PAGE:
After D.C. Police Captain Duncan Bedlion finished giving updates on the neighborhood, Diggs immediately responded. Diggs is a resident of the area who has consistently complained about trespassing in her neighborhood without any help from local police. “They held a block party from 4:30 pm to 4:30 am with loud music and hundreds of people. There were so many people in the street cars could not get by, and I called twice, and nobody came,” she said.
Diggs expressed her concerns about the lack of policing because of a disabled neighbor who frequently requires medical assistance. She then expressed, “I dare you to do what you say you’re going to do because my concerns are never addressed properly,” directly to Captain Bedlion.
Commissioner Bernice Blacknell was also concerned by the number of times Metro Police Department had allegedly ignored them because she had also experienced trespassing in her neighborhood.
Although many of the residents were taken aback by the meeting's heated exchanges, many were glad to end the session off with brighter news.
The District of Columbia Delta Housing Development Organization presented to the commissioners and residents of Ward 5, a new location of the Delta Towers, the senior community housing. The Delta Towers currently house 150 senior citizens and provides affordable housing in Northeast Washington.
The President, Antoinette White-Richardson stated that it was vital for them to present this to the residents of Ward 5 because “we are concerned about this community and we want to continue to provide affordable long-term housing to residents of the District of Columbia.”
The new location will be located at 1400 Florida Ave NE. It will house 170 residents with additional recreational rooms. Construction is set to begin in August.
Experts Say Finger Unfairly Pointed at Mentally Ill
WASHINGTON –When the mother of a mentally ill man called 911 for help from her home in Dallas a few years ago, she did not expect him to be shot to death by police right in front of her. When she called in, she specifically requested officers with mental health training and told them her son, Jason Harrison, 39, was suffering from bipolar disorder and schizophrenia.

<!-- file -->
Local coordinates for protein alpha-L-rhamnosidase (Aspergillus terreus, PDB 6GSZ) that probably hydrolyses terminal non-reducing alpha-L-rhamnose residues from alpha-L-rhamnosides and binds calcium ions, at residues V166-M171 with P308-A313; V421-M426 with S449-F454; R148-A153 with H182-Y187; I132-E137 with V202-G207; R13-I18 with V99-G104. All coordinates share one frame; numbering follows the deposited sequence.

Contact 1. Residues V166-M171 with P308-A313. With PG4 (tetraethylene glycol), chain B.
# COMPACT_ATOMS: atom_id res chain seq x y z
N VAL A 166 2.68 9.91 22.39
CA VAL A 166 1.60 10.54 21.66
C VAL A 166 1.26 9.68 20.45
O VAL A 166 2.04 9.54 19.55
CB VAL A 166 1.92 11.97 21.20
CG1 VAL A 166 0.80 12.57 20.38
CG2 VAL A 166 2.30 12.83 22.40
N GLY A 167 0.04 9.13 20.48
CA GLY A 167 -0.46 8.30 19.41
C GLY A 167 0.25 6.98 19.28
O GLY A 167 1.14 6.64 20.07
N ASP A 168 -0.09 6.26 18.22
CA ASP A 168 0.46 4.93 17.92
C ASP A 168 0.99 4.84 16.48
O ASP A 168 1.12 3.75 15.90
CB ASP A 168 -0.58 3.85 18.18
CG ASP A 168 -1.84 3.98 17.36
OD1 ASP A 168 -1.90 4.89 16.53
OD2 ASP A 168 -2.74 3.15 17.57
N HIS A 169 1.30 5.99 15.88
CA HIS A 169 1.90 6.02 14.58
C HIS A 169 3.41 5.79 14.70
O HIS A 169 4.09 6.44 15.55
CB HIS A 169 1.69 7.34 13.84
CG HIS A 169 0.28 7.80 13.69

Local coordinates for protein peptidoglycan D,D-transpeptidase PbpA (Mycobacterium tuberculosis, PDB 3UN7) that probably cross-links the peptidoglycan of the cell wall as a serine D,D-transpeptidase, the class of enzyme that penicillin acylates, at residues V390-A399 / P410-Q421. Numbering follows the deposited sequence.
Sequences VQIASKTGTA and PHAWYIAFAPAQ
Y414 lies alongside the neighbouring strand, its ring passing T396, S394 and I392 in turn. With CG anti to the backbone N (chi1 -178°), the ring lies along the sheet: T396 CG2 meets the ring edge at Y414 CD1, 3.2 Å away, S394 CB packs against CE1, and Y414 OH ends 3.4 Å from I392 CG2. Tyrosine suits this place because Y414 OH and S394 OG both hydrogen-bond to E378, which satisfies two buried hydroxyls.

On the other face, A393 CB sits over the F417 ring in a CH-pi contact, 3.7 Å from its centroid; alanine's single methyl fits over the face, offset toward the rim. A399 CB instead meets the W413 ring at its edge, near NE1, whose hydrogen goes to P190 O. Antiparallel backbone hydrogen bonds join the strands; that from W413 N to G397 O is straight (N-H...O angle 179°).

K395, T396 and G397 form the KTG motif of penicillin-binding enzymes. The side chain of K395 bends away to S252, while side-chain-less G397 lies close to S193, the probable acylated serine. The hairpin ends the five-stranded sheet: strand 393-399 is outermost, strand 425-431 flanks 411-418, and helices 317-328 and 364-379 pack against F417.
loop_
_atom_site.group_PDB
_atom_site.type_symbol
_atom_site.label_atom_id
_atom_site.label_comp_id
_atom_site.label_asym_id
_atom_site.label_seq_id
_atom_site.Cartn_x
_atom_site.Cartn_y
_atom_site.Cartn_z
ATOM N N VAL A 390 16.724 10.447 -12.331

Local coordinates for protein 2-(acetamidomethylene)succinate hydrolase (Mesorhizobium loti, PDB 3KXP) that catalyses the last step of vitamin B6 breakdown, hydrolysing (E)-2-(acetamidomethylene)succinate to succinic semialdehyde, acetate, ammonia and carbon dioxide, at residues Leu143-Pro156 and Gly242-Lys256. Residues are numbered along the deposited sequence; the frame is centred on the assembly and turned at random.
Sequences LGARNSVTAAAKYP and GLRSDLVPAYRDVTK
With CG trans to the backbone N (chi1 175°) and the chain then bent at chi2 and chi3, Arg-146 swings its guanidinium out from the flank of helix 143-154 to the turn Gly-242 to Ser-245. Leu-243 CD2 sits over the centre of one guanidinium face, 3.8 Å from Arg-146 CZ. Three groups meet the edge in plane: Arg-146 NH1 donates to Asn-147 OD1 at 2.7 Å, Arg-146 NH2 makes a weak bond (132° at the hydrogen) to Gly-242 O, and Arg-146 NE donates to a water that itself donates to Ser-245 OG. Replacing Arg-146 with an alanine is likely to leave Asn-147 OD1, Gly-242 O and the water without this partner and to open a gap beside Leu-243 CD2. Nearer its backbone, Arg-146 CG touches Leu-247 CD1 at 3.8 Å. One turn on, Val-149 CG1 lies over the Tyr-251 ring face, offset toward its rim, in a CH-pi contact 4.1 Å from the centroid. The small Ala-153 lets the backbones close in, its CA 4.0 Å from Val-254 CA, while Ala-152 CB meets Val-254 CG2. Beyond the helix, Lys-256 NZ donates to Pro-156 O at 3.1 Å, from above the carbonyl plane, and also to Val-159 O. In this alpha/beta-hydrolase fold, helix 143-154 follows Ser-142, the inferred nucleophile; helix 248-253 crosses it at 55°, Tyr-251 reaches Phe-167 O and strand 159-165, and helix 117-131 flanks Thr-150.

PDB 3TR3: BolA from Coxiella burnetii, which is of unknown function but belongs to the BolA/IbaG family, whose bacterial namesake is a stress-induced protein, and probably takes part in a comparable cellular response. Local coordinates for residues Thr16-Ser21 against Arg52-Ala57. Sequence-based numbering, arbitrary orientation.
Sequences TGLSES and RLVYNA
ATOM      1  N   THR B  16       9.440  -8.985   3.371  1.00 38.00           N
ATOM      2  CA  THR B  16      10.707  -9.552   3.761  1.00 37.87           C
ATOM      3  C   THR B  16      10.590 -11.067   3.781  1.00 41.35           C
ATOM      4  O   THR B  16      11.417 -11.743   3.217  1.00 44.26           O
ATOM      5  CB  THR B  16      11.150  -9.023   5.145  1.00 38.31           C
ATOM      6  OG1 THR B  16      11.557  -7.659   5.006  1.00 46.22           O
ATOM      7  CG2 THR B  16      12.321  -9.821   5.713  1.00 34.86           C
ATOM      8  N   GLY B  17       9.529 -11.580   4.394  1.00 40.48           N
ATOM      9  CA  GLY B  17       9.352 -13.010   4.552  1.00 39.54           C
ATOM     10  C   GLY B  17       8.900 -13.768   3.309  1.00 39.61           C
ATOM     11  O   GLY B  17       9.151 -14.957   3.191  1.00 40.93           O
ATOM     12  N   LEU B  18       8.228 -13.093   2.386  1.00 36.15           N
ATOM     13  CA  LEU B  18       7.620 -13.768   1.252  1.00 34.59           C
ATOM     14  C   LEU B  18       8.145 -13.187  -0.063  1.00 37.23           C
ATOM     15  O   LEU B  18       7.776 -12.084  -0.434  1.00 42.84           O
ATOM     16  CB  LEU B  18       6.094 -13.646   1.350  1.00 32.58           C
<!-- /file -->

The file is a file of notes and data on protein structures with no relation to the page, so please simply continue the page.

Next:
He needed to go to the hospital, she said. Her son’s erratic behavior was nothing new. She had called for help before. So, when she opened her door, she casually informed them of her son’s current state.
“He’s just off the chain, she told the officers as her son ambled out the door just behind her. “Incoherent, talking about chopping up people.”
Harrison seemed calm. He was twiddling with a screwdriver. Immediately, the officers began shouting at Harrison to drop the screwdriver. He didn’t. Five seconds later, he was dead after being shot five times. He lay dying in the driveway of the well-kept, middle-class home as officers continued to yell at him to drop the screw driver.
What happened to Harrison in 2014, even according to police, happens far too often when the mentally ill encounter police. Additionally, it is a startling example of the relationship of mentally ill when it comes to guns and shooting.
Despite statements by President Donald Trump and others regarding mentally ill Americans and guns, they are most likely the victims instead of the shooters, statistics show.
According to a study by the Treatment Advocacy Center, for example, at least half of the people shot and killed by police each year have mental health problems.
Research suggests that the rhetoric around mass shootings can supports an invalid stereotype that people with mental illness are responsible. The mass shooting at Stoneman Douglas High School in Parkland, Fla., where 17 people were murdered, is an example.